Walker brought: 1989 Penfolds Grange. Parker 93. A very hedonistic, almost decadent style of Grange, this blend of 91% Shiraz and 9% Cabernet Sauvignon from three grape sources – Kalimna in the Barossa, Penfolds’ other sources in the Barossa, and McLaren Vale – is a gorgeously opulent, almost Pomerol-like Grange with an over-ripe characteristic to the fruit. Cherry liqueur intermixed with cranberry and cassis presented in a seductive, full-bodied, very soft, forward style is truly not the classic Grange in the sense of having huge structure and massive concentration, but this wine is loaded, very corpulent, and fleshy. The wine is going to last for up to two decades, but it will be uncommonly succulent and delicious to drink young, as it was several months ago. Among the young vintages of Grange, this is perhaps the most flattering wine that they have produced over the last 20 years, at least for such a relatively young wine. Anticipated maturity: now-2018.
Wagyu toro sushi. This is raw beef nigiri style. And because of the vinegared sushi rice it pretty much tasted like toro!
Meat plate 1. And so begin the cuts of wagyu, ready to grill up. There is one piece each, served in pairs with a light sweet sauce, a “bbq” sauce that is pretty standard for yakaniku (slightly sweet soy), and a egg sauce (more on that later).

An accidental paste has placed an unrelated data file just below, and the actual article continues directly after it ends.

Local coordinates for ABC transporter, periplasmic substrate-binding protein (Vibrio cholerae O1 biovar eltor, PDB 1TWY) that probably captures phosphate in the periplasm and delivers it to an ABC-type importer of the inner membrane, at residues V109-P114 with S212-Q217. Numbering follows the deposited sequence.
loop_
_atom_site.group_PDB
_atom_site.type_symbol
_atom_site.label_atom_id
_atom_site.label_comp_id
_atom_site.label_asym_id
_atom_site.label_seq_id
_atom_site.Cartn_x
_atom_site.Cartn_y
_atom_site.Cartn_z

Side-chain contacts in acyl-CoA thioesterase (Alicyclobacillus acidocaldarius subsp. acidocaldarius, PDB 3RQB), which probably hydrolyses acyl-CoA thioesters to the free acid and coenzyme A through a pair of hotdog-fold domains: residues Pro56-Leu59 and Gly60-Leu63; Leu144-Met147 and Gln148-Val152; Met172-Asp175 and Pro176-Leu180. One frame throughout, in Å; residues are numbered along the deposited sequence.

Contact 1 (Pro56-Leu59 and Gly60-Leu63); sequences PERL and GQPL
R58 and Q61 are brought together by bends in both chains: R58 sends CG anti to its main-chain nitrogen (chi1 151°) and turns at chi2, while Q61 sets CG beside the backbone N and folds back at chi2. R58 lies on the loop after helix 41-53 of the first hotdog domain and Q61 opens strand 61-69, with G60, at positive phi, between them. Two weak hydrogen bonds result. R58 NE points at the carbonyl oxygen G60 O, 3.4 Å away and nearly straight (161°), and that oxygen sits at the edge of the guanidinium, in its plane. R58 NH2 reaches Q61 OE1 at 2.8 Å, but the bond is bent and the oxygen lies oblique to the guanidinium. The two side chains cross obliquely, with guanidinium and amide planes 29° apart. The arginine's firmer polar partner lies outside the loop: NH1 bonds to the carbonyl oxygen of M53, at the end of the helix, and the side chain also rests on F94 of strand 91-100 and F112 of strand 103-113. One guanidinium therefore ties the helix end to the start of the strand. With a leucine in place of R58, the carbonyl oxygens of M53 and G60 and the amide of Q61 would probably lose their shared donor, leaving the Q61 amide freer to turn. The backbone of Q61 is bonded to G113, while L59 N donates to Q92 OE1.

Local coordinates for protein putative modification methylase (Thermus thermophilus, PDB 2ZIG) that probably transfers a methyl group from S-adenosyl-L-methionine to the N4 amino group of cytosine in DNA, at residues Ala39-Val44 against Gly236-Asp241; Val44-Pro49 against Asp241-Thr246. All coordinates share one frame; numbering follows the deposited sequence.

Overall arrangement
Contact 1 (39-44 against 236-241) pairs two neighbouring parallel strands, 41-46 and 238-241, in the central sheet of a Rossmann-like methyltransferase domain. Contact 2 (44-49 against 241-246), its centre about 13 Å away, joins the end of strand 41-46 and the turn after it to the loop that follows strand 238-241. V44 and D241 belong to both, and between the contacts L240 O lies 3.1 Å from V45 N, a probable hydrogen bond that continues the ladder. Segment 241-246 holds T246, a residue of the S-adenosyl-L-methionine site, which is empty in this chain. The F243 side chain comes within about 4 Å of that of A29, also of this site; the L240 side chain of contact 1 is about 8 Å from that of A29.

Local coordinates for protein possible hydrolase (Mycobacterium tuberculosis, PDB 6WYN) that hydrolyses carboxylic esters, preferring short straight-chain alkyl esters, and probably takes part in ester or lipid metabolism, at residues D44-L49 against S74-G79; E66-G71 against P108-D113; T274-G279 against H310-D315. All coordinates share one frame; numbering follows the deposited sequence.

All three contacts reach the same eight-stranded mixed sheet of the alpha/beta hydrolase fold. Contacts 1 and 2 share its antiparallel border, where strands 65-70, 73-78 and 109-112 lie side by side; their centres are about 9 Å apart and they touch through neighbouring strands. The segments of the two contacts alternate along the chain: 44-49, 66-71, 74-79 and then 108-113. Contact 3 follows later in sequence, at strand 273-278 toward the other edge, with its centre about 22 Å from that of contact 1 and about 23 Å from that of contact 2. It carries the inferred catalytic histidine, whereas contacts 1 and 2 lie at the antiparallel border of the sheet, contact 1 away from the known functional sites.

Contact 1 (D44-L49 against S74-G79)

First up is the Ranboso (round) from the cow’s rump.
Maki-loin (rib eye). A very evenly marbled cut.
Nakaniku (rump). This is down below the tail, sort of cow ass. Look at that fat striping! And cooked it was ridiculously soft and unctuous. I actually preferred the leaner cuts.
After all that meat we decided to “fill up” on some carb dishes.
Japanese Wagyu curry rice. Minced Japanese wagyu curry rice with an egg. This was certainly the best curry rice I’ve had — and I love curry rice. The egg upped the richness but it was the depth of flavor of the curry itself that won out. I just missed the red pickles.
Cold Tan Tan Noodle. Sesame and chile ramen. Since I’m such a dan dan fiend, I figured I’d try this. Not like Chinese dan dan at al. Pleasant enough, with a touch of heat and a cool sesame vibe, but not the hot nutty intensity I was looking for. Still, that would have been weird.
The service at Yazawa was absolutely first rate. Not only did they explain the menu in detail, and cook some of the meat (they will cook however much or little as you like), but they were highly attentive, changing out the grill after every course and the like. Colin, who helped us, was highly knowledgeable, enthusiastic, and like a wagyu evangelist.